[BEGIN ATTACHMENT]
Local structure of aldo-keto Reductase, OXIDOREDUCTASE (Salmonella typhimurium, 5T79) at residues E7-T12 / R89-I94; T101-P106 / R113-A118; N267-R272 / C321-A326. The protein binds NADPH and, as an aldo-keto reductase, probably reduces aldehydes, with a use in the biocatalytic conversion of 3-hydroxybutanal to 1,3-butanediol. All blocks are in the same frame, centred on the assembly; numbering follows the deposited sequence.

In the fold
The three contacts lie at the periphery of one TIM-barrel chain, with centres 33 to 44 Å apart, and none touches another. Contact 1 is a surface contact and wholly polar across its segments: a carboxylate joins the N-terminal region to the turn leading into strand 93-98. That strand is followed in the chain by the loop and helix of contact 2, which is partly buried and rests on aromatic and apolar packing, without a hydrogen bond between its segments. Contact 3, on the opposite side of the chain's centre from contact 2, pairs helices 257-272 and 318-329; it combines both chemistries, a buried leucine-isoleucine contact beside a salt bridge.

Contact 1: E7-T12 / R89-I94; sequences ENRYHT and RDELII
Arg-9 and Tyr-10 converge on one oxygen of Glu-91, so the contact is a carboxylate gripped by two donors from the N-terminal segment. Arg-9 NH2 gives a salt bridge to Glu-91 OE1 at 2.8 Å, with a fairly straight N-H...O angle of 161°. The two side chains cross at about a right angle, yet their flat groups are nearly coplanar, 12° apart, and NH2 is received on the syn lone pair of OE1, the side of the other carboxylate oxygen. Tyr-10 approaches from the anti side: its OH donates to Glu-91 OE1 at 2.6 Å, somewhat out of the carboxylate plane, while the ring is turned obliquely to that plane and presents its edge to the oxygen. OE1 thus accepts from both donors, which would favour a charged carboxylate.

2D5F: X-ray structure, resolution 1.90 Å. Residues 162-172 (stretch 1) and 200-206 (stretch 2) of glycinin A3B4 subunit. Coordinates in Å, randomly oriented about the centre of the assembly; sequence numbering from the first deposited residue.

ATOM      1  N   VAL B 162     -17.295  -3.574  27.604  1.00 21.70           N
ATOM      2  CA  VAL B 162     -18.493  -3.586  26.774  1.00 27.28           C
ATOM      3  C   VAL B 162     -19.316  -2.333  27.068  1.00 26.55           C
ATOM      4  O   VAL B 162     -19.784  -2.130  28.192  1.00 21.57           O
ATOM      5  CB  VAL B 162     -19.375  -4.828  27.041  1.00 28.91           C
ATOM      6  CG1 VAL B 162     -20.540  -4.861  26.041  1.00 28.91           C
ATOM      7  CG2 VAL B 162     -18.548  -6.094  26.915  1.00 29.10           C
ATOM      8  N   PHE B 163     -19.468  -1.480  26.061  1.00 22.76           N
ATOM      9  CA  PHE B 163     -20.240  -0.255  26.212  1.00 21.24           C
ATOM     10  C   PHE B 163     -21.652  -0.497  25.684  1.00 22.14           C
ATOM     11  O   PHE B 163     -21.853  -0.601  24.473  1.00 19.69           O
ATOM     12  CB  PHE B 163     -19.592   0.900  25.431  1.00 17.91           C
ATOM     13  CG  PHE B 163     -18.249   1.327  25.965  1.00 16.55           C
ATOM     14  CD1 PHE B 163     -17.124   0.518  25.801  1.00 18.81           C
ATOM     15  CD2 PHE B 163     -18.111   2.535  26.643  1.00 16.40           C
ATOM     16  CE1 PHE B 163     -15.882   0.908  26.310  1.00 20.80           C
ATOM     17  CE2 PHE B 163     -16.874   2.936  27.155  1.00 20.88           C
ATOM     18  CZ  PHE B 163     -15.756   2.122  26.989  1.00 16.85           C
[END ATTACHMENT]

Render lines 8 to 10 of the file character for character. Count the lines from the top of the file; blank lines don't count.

ATOM      2  CA  VAL B 162     -18.493  -3.586  26.774  1.00 27.28           C
ATOM      3  C   VAL B 162     -19.316  -2.333  27.068  1.00 26.55           C
ATOM      4  O   VAL B 162     -19.784  -2.130  28.192  1.00 21.57           O